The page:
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Microsoft Warns Bash on Windows Users About Linux File Changes

Microsoft may love Linux, but that love has some technical limitations, at least when it comes to using Windows tools to alter Linux files.

This week, Microsoft offered the equivalent of a nun's ruler smack to users of Bash on Windows, a command-line shell that's more usually known as a tool for Linux developers and IT pros. Apparently, some Bash on Windows users have been trying to alter Linux files using Microsoft tools, including poking at hidden files in the local Linux file folder, which is known as %localappdata%\lxss\.

Bash on Windows, and other Windows tools, just shouldn't be used to alter Linux files, Microsoft warned in an announcement.

"DO NOT, under ANY circumstances, create and/or modify Linux files using Windows apps, tools, scripts, consoles, etc.,"the announcement stated.

The Linux Virtual File System saves file metadata in a way that's different from the Windows NTFS approach. This metadata information gets lost when using Windows tools to alter Linux files. It can lead to files getting corrupted, and even more problems to fix, Microsoft warned.

"Creating/changing Linux files from Windows will likely result in data corruption and/or damage your Linux environment requiring you to uninstall & reinstall your distro!," Microsoft's announcement added.

Microsoft's warnings seemed to irk Hacker News readers, based on this commentary series. The comments range from accusatory, saying that Microsoft did not provide proper warnings or preventative measures, to supportive ones suggesting that Microsoft did try to hide the files at least.

Microsoft's statement, "Remember: There's a reason we gave the %localappdata%\lxss\ folder 'hidden' & 'system' attributes," seems to have generated particular ire, perhaps because the message seemed to be telling users what they could and could not do. However, one reader commented that Microsoft isn't saying that the files can't be changed, it's just that Microsoft's tools shouldn't be used.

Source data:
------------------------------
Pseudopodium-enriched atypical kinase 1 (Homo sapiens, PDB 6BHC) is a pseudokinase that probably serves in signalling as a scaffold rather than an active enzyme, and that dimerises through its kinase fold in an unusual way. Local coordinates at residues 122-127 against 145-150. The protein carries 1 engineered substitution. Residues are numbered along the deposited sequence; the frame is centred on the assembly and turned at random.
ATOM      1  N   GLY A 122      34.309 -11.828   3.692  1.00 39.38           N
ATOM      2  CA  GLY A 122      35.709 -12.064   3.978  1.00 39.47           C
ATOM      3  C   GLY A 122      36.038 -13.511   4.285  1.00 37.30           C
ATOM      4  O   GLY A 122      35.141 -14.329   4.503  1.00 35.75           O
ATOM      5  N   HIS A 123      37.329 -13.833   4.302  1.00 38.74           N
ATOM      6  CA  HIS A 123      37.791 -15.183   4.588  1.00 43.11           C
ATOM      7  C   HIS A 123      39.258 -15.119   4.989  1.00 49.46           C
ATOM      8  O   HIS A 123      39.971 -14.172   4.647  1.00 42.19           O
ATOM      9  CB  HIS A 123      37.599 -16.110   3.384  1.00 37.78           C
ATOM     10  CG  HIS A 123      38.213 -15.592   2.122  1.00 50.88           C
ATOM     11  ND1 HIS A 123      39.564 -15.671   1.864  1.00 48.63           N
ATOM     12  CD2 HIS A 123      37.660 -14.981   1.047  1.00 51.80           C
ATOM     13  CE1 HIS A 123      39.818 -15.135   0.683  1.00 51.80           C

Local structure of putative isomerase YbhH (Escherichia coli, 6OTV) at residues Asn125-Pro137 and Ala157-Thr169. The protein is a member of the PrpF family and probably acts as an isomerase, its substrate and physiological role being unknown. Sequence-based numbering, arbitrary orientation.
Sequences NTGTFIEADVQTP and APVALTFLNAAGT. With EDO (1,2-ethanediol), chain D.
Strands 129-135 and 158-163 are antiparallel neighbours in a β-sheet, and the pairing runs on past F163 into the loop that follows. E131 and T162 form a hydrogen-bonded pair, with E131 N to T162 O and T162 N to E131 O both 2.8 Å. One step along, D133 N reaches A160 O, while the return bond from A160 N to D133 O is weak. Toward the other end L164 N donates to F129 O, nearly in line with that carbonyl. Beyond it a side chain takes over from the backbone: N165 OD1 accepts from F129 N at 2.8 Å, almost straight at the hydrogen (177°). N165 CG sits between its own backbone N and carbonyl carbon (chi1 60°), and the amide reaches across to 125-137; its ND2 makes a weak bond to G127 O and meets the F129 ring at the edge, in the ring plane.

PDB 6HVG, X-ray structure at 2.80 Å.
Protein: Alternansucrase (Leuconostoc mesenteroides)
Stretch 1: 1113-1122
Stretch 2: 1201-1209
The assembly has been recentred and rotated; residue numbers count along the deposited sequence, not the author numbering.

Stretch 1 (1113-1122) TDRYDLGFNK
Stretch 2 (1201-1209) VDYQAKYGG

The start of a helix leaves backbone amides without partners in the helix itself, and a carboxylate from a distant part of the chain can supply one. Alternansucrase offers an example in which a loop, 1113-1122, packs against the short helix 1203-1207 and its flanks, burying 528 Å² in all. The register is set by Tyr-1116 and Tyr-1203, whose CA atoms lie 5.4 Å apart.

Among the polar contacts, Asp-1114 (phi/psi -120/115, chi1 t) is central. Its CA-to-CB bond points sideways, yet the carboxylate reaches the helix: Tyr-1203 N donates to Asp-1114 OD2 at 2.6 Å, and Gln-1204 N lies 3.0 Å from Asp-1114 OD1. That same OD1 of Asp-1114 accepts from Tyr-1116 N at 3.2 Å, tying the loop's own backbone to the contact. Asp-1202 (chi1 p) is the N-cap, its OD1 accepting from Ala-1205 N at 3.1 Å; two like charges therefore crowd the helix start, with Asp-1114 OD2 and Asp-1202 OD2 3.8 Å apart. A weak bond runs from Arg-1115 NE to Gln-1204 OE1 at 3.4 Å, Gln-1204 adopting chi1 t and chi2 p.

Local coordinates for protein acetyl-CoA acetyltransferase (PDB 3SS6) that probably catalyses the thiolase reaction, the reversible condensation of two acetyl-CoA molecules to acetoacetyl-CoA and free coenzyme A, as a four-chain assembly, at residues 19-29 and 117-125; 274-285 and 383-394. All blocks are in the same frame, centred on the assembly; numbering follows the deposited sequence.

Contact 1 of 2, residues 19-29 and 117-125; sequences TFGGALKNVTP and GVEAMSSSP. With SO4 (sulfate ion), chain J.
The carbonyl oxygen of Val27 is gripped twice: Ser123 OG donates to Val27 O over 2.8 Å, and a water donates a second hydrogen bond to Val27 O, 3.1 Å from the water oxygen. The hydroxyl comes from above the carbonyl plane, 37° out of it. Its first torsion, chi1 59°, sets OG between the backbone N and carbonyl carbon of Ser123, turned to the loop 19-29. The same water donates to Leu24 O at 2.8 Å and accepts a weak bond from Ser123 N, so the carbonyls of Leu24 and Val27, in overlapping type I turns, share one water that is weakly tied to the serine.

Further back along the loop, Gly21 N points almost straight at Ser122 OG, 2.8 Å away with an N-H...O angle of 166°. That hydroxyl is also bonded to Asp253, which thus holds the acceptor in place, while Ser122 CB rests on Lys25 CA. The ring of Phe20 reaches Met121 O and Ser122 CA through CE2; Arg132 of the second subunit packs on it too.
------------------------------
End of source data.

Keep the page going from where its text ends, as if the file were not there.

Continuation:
The Hacker News comments sometimes described contradictory experiences. For instance, one respondent stated that when a user tries to see the hidden Linux files, a warning appears, indicating that the system can be harmed if the files get modified. Another respondent said that there's no such warning at all.

Bash on Windows is still at the preview stage and is based on Ubuntu Linux code provided by Canonical. It taps the Windows Subsystem for Linux that's natively built into Windows 10, which Microsoft unveiled back in late March. Microsoft's idea in adding Bash shell capabilities to Windows was simply to make the tooling easier to access for organizations that run Linux-based workloads alongside Windows-based ones. Users also get access to scripts and expertise from the Linux side of things with Bash on Windows.

Microsoft has lots of resources to understand the differences between the Linux Virtual File System and Windows NTFS file system and what its engineers did to make the Bash shell run natively on Windows, which is highlighted in this blog post. There's also a video series on the topic, featuring Microsoft experts.

The nuts and bolts of the Windows Subsystem for Linux are diagrammed by Microsoft's Sven Groot, Ph.D., in this post. He explained that NTFS uses "extended attributes" to handle Linux files, but those attributes get lost when the files are copied or modified using Windows tools.

"You can see all of your [Linux] files in Windows, but if you copy a file from somewhere else into this folder and then go into Bash, you won't see it," Groot said. "Because that file doesn't have the extended attributes on it, so we don't know what to do with it. And, unfortunately, if you go into here and you open a file with Notepad or whatever and try to edit it, a lot of the time text editors, when you save a file, they'll create a new file and replace the old one, which means now the extended attributes are gone, and again we don't know what to do with the file."

About the Author

Kurt Mackie is senior news producer for the 1105 Enterprise Computing Group.

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